With the Sexy ‘Passages,’ Ira Sachs Reminds Why He’s an Essential Indie Voice

With the Sexy ‘Passages,’ Ira Sachs Reminds Why He’s an Essential Indie Voice

Share on facebook
Share on twitter
Share on linkedin
Share on email
Share on whatsapp
Share on telegram
Share on tumblr
Share on pinterest
Share on reddit

Share this with your friends

With the Sexy ‘Passages,’ Ira Sachs Reminds Why He’s an Essential Indie Voice
#Sexy #Passages #Ira #Sachs #Reminds #Hes #Essential #Indie #Voice,


Even as the world of American independent film has contracted and consolidated, as the marketplace’s demand for originality has declined, Ira Sachs has carried on. He has made what he calls “personal cinema,” of a very personal (and very consistent) quality, for decades now, seemingly without interruption. The journey hasn’t actually been so smooth, of course—it’s required initiative, flexibility, a certain drive. His latest film, Passages—already an arthouse success out of its opening weekend, and a critical darling—reflects that nimbleness. It showcases a filmmaker unwilling to compromise creatively, if keenly aware of the forces around him needed to make it happen.

A heated and darkly funny love triangle, the Paris-set Passages concerns what happens when Tomas (Franz Rogowski) briefly abandons his longtime partner Martin (Ben Whishaw) to pursue an affair with a woman, Agathe (Adèle Exarchopoulos). Tomas navigates this new attraction with a selfishness that plays out as simultaneously mortifying, heartbreaking, and hilarious, a tough combination sold by Rogowski’s fearless performance. It’s very much in the Sachs oeuvre too—another biting relationship study from the mind behind such indie gems as Love Is Strange and Little Men.

How does he keep doing it—both creatively and logistically? It’s no secret that films of Sachs’s scope have become more difficult to fund and get off the ground, especially one like Passages, whose central queer sex scene ostensibly offended the MPAA enough to slap it with an NC-17 rating. (Distributor Mubi chose to release the film unrated.) “I wouldn’t say I’m at the end of my American career. I am American. I’m from Memphis, Tennessee. I’m born and bred here, so I have stories to tell here,” Sachs says on this week’s Little Gold Men (listen above). “Part of what I’m doing with this film is playing and being open to the impact of, particularly, French cinema on me as an artist, and allowing myself a kind of freedom of bringing that into the film.”

But making the movie outside the U.S. does reflect certain structural industry changes that Sachs has proven crafty enough to respond to. “I think the [2008] recession changed everything in American cinema and in particular in American independent cinema,” he says. Around that time, he had an all-star cast assembled for a film to be titled The Goodbye People, including Michael Shannon, Patricia Clarkson, Kirsten Dunst, and the late Anton Yelchin. “I couldn’t raise $1 over a multiple-year period and I really was, like, ‘Oh, this is not working. Something is not working,’” Sachs says. “From then, I looked at my job differently. I realized I was going to be the instigator, and in a way, I became my own producer. I became the person who raised money, and I raised it out of that system.”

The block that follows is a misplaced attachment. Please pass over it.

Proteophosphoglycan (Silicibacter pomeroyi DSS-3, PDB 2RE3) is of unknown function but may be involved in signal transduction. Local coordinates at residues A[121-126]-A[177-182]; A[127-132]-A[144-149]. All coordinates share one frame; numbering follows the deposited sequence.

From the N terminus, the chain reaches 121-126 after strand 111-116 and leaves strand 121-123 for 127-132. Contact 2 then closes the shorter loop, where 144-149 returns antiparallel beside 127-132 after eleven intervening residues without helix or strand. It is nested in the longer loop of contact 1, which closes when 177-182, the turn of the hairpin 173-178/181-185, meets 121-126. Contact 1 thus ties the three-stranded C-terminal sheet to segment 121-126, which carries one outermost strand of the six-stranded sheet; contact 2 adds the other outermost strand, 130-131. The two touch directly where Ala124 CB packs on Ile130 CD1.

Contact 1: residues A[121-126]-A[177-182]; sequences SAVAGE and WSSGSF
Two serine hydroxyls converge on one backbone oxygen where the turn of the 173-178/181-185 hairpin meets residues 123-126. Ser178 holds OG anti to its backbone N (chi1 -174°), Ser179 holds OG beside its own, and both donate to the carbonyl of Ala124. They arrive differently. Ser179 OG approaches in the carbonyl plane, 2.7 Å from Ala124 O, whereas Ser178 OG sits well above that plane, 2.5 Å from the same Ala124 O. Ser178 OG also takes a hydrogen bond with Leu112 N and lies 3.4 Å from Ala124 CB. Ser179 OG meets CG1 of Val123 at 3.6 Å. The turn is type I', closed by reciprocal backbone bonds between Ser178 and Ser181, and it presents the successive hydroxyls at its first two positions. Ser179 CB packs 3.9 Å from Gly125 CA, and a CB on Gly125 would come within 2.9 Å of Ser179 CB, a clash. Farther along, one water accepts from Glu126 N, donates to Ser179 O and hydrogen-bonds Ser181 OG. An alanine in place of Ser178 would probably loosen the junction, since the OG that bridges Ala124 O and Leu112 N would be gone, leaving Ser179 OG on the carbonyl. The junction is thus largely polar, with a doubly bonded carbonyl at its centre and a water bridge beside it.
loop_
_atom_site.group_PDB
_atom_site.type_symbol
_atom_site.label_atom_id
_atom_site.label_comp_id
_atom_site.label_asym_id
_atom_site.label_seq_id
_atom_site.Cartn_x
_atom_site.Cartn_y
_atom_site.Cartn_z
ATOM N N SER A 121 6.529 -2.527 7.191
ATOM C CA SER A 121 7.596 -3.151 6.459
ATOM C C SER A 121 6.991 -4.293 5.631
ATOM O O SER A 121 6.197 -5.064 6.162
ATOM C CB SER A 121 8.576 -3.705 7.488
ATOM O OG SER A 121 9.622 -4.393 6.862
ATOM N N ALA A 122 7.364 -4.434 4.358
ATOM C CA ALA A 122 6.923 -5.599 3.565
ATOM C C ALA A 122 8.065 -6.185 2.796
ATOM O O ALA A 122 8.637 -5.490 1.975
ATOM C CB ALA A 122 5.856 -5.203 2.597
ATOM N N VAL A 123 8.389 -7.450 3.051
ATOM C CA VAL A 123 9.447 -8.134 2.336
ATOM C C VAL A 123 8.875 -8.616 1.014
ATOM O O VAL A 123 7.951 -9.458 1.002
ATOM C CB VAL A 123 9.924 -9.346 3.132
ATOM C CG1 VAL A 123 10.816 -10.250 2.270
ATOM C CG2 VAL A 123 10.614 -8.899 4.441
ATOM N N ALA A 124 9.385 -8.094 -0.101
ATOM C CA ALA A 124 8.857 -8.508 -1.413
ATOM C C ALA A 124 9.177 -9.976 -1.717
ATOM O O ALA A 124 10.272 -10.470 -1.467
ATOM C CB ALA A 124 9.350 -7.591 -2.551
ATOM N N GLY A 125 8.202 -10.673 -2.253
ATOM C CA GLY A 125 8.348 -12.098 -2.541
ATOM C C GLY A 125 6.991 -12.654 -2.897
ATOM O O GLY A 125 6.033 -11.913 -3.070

This led to one of the more noted decades for a queer filmmaker in the 2010s, beginning with the steamy relationship study Keep the Lights On. From 2013–2017, Sachs received an impressive six Independent Spirit Award nominations, including two for best feature. But even as his profile grew, he still struggled to pull financing together. “When I finished Love Is Strange, which was a success in the independent marketplace and was well reviewed, I wrote Little Men thinking, ‘Okay, I’m coming off of something,’” Sachs says. “And no one would make the film. Not one company. Again, I had to raise the money for the film independently.”

Passages is Sachs’s second consecutive movie made in Europe, following 2019’s Isabelle Huppert vehicle Frankie, which brought the director less enthusiastic reviews than usual. The movie marked his Cannes debut. “I feel like in France it was received with a lot of love,” he says. “In the US, it’s an unusual film. It’s a film out of place with the concerns of American cinema, but I’m okay with that. That seems like a good thing.” Passages, with its frank approach to sexuality and richly messy depiction of human behavior, would seem an even better fit for the Croisette than the low-key Frankie, but instead, Sachs brought it back to Sundance, the place where his 2005 breakout Forty Shades of Blue won the Grand Jury Prize and where those 2010s hits all premiered to wide acclaim. Sachs seems pleased with the decision.

“Cannes is a festival that chose this year to open with a Johnny Depp movie—we’re talking about a film festival where the people in charge have a certain politic that’s really important to them,” Sachs says. “I can’t say whether Johnny Depp should or should not make movies, but when you’re deciding what that [opening film] is, you’re deciding which films you want to promote and which conversations you want to engage in…. On the other hand, Sundance is a festival that has always privileged voices that are marginalized in other festivals—that are put into the back of other festivals. Sundance says, ‘These are actually the films that mean the most to us.’” 

There’s that independent spirit, shining through again. It’s served Sachs quite well.


thank youf or watch : With the Sexy ‘Passages,’ Ira Sachs Reminds Why He’s an Essential Indie Voice

[slide-anything id="851"]


With the Sexy ‘Passages,’ Ira Sachs Reminds Why He’s an Essential Indie Voice

Share on facebook
Share on twitter
Share on linkedin
Share on email
Share on whatsapp
Share on telegram
Share on tumblr
Share on pinterest
Share on reddit

Share this with your friends